Sunday’s Opening Ceremony also featured several dozen patient advocates who have participated in the revolutionary AACR Scientist↔Survivor Program® (SSP), which began 25 years ago following the famed 1998 rally known as “The March: Coming Together to Conquer Cancer.” Anna Barker, PhD, FAACR, who had co-chaired the March Research Task Force, was inspired to build upon the event’s collaborative spirit and initiated the first gathering of SSP at the AACR Annual Meeting in 1999.  

As patients joined Foti and Barker on stage, ready for several days of presenting posters, attending scientific sessions, and collaborating with their scientific mentors, Foti reflected on the powerful role advocates have played in motivating and inspiring the cancer research community.  

“When Anna Barker conceptualized SSP, ‘patient advocates’ didn’t really exist,” Foti said. “Today, these informed and engaged patient advocates are critical to advancing progress in cancer research and care.” 

Barker concurred: “Patients are the center of everything we do.”  

SSP participants at AM23 Opening Ceremony
Scientist↔Survivor Program participants helped mark the program’s 25th anniversary.

Looking toward the future 

The Opening Ceremony featured the announcements of several exciting new initiatives. Some highlights:  

  • A new AACR High School Student Summer Internship Program will provide students with dynamic and innovative STEM experiences through four-week summer internships in collaboration with cancer centers. The program will avidly recruit students from underrepresented and underserved communities. 
  • AACR Project GENIE, the AACR’s real-world data sharing project, will expand the GENIE Consortium by adding four new institutions that genomically profile and treat diverse and representative patient populations. 
  • The AACR stands ready to support the National Cancer Institute (NCI) as it advances the recently released National Cancer Plan. NCI Director Monica Bertagnolli will discuss the plan in future meeting sessions; check back with Cancer Research Catalyst for in-depth coverage.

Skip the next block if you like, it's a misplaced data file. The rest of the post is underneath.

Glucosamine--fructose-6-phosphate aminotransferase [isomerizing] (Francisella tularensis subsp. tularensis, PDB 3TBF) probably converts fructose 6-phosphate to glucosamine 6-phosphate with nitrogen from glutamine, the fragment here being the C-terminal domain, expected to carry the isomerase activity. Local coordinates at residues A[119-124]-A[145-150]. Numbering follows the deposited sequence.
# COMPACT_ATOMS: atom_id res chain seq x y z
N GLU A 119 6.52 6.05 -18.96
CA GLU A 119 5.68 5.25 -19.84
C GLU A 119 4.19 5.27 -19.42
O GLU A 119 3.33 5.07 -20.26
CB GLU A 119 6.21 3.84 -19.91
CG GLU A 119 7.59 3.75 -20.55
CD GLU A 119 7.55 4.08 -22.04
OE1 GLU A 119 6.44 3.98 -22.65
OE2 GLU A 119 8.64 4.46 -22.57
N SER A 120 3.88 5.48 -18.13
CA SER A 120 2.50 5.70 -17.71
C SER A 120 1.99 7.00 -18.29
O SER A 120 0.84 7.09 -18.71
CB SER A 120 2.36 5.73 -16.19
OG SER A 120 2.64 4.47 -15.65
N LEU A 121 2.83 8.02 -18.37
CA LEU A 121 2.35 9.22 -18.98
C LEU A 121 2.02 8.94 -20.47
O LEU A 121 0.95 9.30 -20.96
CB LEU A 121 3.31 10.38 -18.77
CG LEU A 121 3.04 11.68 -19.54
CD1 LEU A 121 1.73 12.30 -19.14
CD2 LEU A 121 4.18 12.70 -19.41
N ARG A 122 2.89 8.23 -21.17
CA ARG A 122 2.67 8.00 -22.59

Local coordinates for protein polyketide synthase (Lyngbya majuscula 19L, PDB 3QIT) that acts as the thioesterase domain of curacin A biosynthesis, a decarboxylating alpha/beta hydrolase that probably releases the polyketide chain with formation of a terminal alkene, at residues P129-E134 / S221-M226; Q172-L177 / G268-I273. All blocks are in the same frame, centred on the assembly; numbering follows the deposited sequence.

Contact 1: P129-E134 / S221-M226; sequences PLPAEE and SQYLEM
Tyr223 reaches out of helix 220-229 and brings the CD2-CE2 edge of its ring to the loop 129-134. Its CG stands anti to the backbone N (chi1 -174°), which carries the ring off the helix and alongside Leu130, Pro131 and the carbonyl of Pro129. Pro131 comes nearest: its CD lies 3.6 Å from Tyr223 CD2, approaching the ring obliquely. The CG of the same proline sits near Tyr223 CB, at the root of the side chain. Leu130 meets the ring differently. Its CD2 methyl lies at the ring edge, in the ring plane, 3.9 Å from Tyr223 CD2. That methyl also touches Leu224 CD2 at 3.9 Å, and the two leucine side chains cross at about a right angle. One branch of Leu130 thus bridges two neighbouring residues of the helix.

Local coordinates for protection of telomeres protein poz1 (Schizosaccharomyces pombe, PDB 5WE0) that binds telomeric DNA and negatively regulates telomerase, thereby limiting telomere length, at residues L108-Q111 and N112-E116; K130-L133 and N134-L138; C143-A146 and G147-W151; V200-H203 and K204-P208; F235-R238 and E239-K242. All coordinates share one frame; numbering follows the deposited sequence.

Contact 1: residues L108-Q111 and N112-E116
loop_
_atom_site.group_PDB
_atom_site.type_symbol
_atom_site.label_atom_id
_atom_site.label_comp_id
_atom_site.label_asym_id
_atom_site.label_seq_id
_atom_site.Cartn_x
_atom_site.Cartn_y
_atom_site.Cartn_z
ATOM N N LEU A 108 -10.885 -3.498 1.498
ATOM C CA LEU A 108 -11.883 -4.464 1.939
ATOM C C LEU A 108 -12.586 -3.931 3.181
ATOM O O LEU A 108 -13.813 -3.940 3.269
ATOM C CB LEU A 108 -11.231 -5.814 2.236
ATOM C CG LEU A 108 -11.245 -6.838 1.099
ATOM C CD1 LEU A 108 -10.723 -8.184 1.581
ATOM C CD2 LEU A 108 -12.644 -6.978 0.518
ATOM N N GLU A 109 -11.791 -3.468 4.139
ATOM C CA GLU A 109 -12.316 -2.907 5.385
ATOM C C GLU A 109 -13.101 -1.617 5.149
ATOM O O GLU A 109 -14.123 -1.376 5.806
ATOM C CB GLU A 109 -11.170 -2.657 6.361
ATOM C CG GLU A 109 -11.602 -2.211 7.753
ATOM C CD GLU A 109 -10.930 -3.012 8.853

Together, these commemorations of past milestones and announcements of future plans demonstrate the diverse and dynamic nature of the AACR, Coussens said.  

Dr. Coussens at Annual Meeting Opening Ceremony
AACR President Lisa M. Coussens, PhD, FAACR

“AACR takes great pride in accelerating progress across the whole spectrum of cancer research,” Coussens said. “As my term as AACR President draws to a close, I anticipate the next exciting research progress that will come from our members and the future extraordinary contributions by the AACR to the cancer field.” 

As the Opening Ceremony segued into the Opening Plenary, this year’s Annual Meeting Program Chair, Robert H. Vonderheide, MD, DPhil, offered some advice for meeting attendees. His key tips:  

  • Attend each plenary session from start to finish. 
  • Go to sessions on topics unfamiliar to you. “Step into a frontier and enjoy,” he urged. 
  •  Try to leave the meeting with two or three new collaborations. Vonderheide encouraged attendees to be bold in asking fellow researchers to stay in touch and forge new relationships. 
  • Reach out to the students and other trainees here. “They are the future. We are counting on them,” he said. 

Finally, Vonderheide said, attendees should dive in to the expansive program and make the most of their time at the meeting. “Cultivate a spirit of adventure,” he said, “and let me know how it goes.”